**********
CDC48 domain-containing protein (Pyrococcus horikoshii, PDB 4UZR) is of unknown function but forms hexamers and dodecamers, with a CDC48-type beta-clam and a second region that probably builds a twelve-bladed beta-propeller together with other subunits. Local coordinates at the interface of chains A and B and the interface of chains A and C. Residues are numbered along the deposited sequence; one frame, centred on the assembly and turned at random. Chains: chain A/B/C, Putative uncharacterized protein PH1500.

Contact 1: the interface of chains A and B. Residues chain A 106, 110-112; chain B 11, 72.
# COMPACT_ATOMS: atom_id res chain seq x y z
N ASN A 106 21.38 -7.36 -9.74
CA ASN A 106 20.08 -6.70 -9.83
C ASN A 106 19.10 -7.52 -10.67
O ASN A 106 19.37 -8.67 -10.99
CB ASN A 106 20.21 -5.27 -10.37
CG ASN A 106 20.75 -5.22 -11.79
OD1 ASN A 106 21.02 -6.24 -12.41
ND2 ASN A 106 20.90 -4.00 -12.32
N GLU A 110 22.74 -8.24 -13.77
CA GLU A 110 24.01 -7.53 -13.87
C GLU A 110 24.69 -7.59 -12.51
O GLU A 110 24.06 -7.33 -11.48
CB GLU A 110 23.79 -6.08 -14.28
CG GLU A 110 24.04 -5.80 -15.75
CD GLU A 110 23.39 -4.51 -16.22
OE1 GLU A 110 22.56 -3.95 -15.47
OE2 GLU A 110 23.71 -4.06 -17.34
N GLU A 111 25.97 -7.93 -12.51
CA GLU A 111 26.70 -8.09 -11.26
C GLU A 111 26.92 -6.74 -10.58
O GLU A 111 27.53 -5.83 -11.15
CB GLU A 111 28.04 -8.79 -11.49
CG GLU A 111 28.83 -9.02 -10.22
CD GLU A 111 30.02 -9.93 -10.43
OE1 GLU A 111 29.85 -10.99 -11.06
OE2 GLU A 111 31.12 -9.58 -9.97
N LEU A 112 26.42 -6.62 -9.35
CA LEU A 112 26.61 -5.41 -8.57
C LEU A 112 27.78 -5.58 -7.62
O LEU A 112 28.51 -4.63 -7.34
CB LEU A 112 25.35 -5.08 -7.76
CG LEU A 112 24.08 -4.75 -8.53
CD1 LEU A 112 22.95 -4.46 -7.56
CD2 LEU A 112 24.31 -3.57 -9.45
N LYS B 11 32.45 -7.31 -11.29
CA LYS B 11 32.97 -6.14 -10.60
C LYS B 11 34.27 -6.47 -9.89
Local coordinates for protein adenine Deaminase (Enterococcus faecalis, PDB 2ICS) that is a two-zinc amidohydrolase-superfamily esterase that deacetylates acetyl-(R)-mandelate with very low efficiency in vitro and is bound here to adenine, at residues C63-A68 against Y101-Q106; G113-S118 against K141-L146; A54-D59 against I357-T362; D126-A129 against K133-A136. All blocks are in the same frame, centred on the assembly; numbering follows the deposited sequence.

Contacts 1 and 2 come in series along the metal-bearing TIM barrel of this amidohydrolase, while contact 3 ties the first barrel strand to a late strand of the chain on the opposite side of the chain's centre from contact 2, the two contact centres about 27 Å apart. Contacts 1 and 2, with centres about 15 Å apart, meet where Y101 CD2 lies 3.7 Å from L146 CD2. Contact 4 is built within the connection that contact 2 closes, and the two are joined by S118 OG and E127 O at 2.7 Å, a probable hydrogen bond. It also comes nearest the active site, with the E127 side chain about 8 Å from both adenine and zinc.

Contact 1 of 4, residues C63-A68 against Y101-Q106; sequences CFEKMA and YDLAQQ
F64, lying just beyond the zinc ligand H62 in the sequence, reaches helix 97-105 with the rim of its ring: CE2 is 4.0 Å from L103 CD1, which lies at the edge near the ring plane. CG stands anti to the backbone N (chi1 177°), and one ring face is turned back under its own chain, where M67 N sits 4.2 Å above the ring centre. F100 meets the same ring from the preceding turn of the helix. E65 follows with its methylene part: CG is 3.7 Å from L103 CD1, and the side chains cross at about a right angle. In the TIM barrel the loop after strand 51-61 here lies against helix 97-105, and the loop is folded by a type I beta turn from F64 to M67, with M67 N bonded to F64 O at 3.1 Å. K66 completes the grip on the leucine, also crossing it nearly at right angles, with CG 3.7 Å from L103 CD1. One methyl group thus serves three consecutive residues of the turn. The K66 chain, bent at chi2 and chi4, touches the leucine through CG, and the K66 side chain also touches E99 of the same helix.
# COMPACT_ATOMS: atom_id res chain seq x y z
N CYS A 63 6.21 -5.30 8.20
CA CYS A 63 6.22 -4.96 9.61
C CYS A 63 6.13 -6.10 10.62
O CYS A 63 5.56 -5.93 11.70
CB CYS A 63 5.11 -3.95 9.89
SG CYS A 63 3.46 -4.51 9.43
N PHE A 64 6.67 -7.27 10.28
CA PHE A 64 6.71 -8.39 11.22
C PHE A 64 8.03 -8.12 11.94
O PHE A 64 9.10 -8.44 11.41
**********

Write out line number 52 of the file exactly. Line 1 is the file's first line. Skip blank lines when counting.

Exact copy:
N PHE A 64 6.67 -7.27 10.28